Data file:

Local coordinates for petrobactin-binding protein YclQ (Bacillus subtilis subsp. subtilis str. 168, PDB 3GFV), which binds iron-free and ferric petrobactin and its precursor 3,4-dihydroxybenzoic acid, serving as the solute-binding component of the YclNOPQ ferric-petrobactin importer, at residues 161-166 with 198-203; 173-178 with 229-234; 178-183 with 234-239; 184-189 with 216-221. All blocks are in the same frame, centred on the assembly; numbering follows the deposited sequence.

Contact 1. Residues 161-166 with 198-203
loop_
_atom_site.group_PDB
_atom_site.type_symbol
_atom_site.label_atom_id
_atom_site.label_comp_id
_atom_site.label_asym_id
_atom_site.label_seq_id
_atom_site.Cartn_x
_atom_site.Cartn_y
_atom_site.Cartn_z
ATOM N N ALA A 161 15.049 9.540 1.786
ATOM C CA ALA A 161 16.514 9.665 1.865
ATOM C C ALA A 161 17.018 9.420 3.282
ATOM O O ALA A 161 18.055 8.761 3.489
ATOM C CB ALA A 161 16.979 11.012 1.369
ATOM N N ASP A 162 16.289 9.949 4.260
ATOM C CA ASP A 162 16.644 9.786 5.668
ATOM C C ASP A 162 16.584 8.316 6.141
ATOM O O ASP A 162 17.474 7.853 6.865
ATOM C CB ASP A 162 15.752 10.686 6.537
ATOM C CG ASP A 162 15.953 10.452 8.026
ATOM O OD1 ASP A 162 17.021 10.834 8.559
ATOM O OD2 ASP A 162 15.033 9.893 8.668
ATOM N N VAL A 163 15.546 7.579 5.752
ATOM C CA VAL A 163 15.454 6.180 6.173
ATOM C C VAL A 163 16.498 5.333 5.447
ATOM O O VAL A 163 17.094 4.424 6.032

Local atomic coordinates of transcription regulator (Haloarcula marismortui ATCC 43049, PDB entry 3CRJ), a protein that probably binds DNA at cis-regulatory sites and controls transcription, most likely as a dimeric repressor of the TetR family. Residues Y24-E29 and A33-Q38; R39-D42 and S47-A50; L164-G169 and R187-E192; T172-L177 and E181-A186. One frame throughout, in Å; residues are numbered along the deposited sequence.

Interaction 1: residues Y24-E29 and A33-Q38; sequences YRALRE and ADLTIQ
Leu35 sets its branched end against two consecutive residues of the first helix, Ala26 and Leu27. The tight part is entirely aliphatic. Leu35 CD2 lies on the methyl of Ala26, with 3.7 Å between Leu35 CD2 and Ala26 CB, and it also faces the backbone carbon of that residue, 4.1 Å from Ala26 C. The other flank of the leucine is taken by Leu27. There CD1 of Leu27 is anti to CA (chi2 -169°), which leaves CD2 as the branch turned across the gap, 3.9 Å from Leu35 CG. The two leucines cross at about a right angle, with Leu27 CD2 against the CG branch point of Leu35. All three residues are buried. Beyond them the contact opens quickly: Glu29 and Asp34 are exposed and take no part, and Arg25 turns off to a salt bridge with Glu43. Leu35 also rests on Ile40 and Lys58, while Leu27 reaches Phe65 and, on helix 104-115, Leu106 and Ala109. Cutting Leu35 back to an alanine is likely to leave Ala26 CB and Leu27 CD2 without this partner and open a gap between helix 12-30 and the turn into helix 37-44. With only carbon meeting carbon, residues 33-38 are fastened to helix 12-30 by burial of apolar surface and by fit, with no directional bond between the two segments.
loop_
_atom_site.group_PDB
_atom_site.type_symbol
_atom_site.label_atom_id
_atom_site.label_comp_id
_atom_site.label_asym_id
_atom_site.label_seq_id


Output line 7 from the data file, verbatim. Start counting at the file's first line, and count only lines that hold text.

_atom_site.label_comp_id